• Puzzle – I found a set of Christmas puzzles online (24 pieces each). We’ll put together the Santa one.
  • St Nicholas Book – This is a beautiful book about St Nicholas. I want to teach Alexander about the history/origins of “Santa” and this is a good place to start.


  • Glitter Snowflakes – I got some glitter snowflakes at the craft store. We’ll hang those on the windows.
  • Homemade Snowflakes – We will cut snowflakes out of paper.
  • Pipe Cleaner Snowflakes – We’ll twist white pipe cleaners together to make more snowflakes.
  • Coloring Page – I simply printed snowflake shapes, and Alexander will color them.
  • Build a Snowman with Cotton Balls – Using glue and cotton balls, we’ll build a tiny snowman on red paper.
  • Build a Snowman with Marshmallows – We will pinch and pull apart the giant marshmallows to make 2 different sizes. We’ll use pretzel sticks to attach the “body” pieces and then use pretzels as arms.
  • Read¬†Snowmen at Night – I love this book!
  • Watch¬†Frosty – This movie is currently on Netflix, so I’d like to watch at least part of it.


  • Food Bank – We’ll collect some cans of food to take to a local food bank.
  • Salvation Army – We will take some coins and a few bills, and Alexander can put them into the red bucket.
  • Bible Verses – There are tons of verses in the Bible about giving to others and helping the poor. I’ll read some of the shorter verses to Alexander.
  • Wrap Gifts – Alexander will help me wrap some gifts and put them under the Christmas tree.
  • Read¬†Christmas Carol – This book is about a grumpy, greedy old man who has a change of heart. It’s all about giving, in the end.


  • Dress As Reindeer – I got some antlers and red face paint. We’ll wear antlers and paint our noses red!
  • Sing Rudolph Song – This is just for fun.
  • Reindeer Poop – It’s just chocolate-covered raisins. I made incorporate them into the next bullet point.
  • Make Fake Deer Tracks – Using a fake snow recipe I found online, we’ll create fake deer tracks around the house. (I may also do this before he wakes up one day.)
  • Learn Reindeer Names – I found some reindeer flash cards online. Each one has a picture of a reindeer with a reindeer name underneath.
  • Rudolph Puzzle – There was a reindeer puzzle in the set of puzzles I mentioned earlier! We’ll put together this 24-piecer.
  • Rudolph Book – I love this old movie. We’ll read the book, for sure.
  • Rudolph Movie – If we have time, and if I can find it, we’ll watch the movie that goes along with the book.



  • Sing Christmas Songs – I printed a few songs in a “song book”. I mostly wanted to introduce Alexander to music notes.
  • Play Joy To The World on the Recorder – I wanted to play a song on the recorder for Alexander. Instead, he played the same note over and over again. He has been playing it for a week!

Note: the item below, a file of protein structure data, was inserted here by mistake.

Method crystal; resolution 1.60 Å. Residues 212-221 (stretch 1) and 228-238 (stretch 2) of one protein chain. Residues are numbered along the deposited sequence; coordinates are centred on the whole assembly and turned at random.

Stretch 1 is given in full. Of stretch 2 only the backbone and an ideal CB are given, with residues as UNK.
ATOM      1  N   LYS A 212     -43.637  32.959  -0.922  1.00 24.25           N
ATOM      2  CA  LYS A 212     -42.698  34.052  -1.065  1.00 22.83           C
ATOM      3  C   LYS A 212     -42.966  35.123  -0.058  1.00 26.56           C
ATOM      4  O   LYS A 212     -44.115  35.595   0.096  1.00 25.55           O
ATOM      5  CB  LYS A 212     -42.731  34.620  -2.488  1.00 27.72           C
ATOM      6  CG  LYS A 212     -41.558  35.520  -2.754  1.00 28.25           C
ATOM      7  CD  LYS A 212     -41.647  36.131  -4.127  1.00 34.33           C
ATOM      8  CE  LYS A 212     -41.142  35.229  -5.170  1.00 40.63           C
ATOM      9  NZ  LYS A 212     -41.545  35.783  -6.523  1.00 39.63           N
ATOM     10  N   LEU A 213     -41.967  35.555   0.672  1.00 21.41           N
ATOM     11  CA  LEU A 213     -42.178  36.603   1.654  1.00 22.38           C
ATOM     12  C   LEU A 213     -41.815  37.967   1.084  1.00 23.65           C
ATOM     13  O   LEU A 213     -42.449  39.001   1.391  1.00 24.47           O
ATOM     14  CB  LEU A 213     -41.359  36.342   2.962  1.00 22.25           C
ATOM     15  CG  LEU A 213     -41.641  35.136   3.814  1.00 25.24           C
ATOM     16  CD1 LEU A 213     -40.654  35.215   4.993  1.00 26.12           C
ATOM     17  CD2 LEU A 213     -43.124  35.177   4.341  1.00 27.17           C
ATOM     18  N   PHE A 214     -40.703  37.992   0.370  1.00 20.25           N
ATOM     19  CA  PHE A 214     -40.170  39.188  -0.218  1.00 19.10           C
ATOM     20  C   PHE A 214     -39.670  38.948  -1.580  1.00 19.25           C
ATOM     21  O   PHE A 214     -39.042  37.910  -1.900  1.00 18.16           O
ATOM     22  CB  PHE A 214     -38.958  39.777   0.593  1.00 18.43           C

• Make Jingle Bell Bracelets – Using pipe cleaners and jingle bells, we create bracelets for ourselves. Then we listened to¬†Jingle Bells and shook our bracelets to the music.
  • Make a Paper and Felt Microphone – This was an activity that didn’t happen. I wanted to roll a piece of black paper to create the handle of the microphone, then add the green felt as the mouth part.


  • Read¬†The Christmas Story – This book tells a child-friendly version of the Biblical Christmas story.
  • Nativity Set – I found a ceramic, pint-sized nativity set online. And my husband got some hay. We will set up this nativity scene together. I’ll explain each component as we do so.
  • North Star – We will cut out a star shape from the yellow paper. We may hang it above the nativity scene.
  • Manger – Using popsicle sticks, thread, and glue, we’ll try to create a manger.


  • Roast Marshmallows – I would like to roast marshmallows, but we do not have a gas stove, so this may be wishful thinking!
  • Giant Cup of Hot Chocolate – I cut a paper plate into a smaller white circle. I cut a brown sheet of paper into a circle. And I cut a piece of white pipe cleaner to represent the handle. If we glue them together¬†just right, it might look like a cup of hot chocolate from above. There are 10 cotton balls in the box to represent giant marshmallows. Alexander likes to count, so I thought he might just enjoying placing the 10 cotton balls onto the brown circle!
  • Fake Fire – I cut out some fake flames in various colors. We will tape them onto our fireplace grate.
  • Real Hot Chocolate – Using chocolate chips and marshmallows, we will make real hot chocolate on the stove.
  • Hang Stockings – I got some plastic hooks that I’ll hang above the fireplace. Alexander can help hang our stockings.
  • The Night Before Christmas Book – This book mentions a lot of Christmas things. But I had a book in some of the other boxes already! So it fits in this box too.